Article I: I will do everything in my power to give a voice to retired players, from the great to the not-so-great, but all with stories to tell. In my experience there really isn’t anything funnier and more honest than retired players telling stories about their experiences on and off the diamond, and to get those to the fans is an absolute joy in my life. Hey, it’s a dirty job but someone has to do it.
Article II: To try and make fans understand I’m not anti-analytics, and that I do believe there should be a healthy mix of old and new school philosophies in order to make the game we all love grow – instead of die a slow, agonizing death – which I do believe we are witnessing with Manfred at the helm of a sinking ship. There is enough “divide and conquer” mentality in the world right now, the last place we need to see it is in baseball. Instead of shitting all over everyone else’s ideas, maybe we should all learn to listen to what people are saying and get the game back to the kingly prominence it once boasted.
I mean, I’m never going to budge on my stance that contact, Batting Average, speed and defense make the game more enjoyable for all. I won’t. I stand by my belief that the game is not gaining fans not because players “aren’t allowed to wear fancy spikes”, but that the game is a watered down version of itself. The three true outcomes may be fine for a very specific group of fans, but when you alienate the old die-hards and kids, that’s a recipe for failure. Unsustainable is the understatement of the year.
Does this mean I don’t want to know how the advanced stats can help the game instead of hinder it? No. But we need to figure out this balance and we had better do it quickly, before lacrosse becomes a bigger youth sport than baseball. And that’s not some crazy concept, that’s exactly what’s on the horizon.
To paraphrase the immortal Jack Nicholson as The Joker in Tim Burton’s Batman, “Baseball needs an enema”.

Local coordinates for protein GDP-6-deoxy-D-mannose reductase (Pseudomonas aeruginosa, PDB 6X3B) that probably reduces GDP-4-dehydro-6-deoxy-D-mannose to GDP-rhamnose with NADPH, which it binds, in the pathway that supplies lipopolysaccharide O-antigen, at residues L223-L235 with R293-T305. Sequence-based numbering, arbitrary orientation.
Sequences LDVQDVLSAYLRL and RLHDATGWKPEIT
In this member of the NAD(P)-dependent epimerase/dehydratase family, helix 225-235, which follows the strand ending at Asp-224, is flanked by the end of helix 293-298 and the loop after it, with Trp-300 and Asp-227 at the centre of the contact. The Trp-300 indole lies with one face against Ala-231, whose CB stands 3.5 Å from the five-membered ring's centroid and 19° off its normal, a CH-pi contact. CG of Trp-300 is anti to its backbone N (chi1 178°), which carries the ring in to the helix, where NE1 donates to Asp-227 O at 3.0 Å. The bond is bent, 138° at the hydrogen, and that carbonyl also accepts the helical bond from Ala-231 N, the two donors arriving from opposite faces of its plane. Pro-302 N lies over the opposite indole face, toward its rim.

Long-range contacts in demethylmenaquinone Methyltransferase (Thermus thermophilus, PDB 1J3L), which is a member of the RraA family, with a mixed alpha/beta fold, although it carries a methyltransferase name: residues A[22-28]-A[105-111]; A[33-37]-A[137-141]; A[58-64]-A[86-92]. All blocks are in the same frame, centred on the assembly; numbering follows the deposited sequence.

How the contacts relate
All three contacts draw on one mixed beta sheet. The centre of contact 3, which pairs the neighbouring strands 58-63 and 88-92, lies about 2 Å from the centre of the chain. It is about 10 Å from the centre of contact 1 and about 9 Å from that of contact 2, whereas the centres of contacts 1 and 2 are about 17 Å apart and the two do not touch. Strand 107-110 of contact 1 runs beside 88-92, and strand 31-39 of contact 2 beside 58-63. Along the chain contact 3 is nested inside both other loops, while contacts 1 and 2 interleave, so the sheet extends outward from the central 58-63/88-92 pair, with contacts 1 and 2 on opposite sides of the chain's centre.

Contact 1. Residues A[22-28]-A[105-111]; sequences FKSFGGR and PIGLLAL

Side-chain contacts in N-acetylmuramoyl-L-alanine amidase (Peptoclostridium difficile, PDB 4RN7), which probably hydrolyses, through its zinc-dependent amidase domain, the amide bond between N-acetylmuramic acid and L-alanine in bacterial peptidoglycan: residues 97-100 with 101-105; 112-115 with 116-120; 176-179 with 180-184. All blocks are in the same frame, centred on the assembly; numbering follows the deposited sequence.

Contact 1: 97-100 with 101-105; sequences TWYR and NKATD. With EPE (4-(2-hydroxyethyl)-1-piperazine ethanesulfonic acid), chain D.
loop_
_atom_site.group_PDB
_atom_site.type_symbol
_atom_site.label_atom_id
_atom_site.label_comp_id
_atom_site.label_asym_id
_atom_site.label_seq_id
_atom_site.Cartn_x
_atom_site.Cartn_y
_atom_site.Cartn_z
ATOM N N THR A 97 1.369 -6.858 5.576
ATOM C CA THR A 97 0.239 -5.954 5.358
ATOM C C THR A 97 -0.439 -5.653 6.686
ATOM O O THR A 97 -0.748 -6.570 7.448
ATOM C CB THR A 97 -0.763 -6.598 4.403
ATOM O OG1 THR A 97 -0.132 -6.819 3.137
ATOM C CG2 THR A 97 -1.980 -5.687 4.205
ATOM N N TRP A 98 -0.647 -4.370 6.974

Article III: Eat more cake. Duh.
IIIa: Have Morganna the Kissing Bandit jump out of a cake at the BallNine one year anniversary BBQ. (Looking at you, Kernan, to set this up)
I grew up in NJ. And I always heard of this DeRosa guy.
Article IV: I want to sit in the stands again. Majors, Minors, where the hell ever. I want that weird sunburn that comes from sitting upstairs at Oracle in June. I want to overpay for a hot dog somewhere. I just want to smell the grass, the popcorn, the old beer… I want to smell the love.
Not to be confused with Spinal Tap’s classic “Smell The Glove”, but let’s be honest… smelling your glove after you oil it is one of the great moments in life. Just did it with my trusty Mizuno. I digress.
Article V: Work on my knuckler because it’ll only make eyes tear and not break noses if it flutters into someone’s grill. And maybe to buy a catcher’s mask for my friends.
So that’s it. Those are my New Year’s Baseball Resolutions.
Really not as crazy as thinking I’m going to eat healthier or work on my abs or anything like that.
So let’s throw 2020 out of the game with the fervor of Joe West needing to be the center of attention and tossing guys for blowing their noses in the dugout.
2021 is upon us.
So Happy New Year, all.
And may the old saying be damned, hindsight is CERTAINLY not 2020.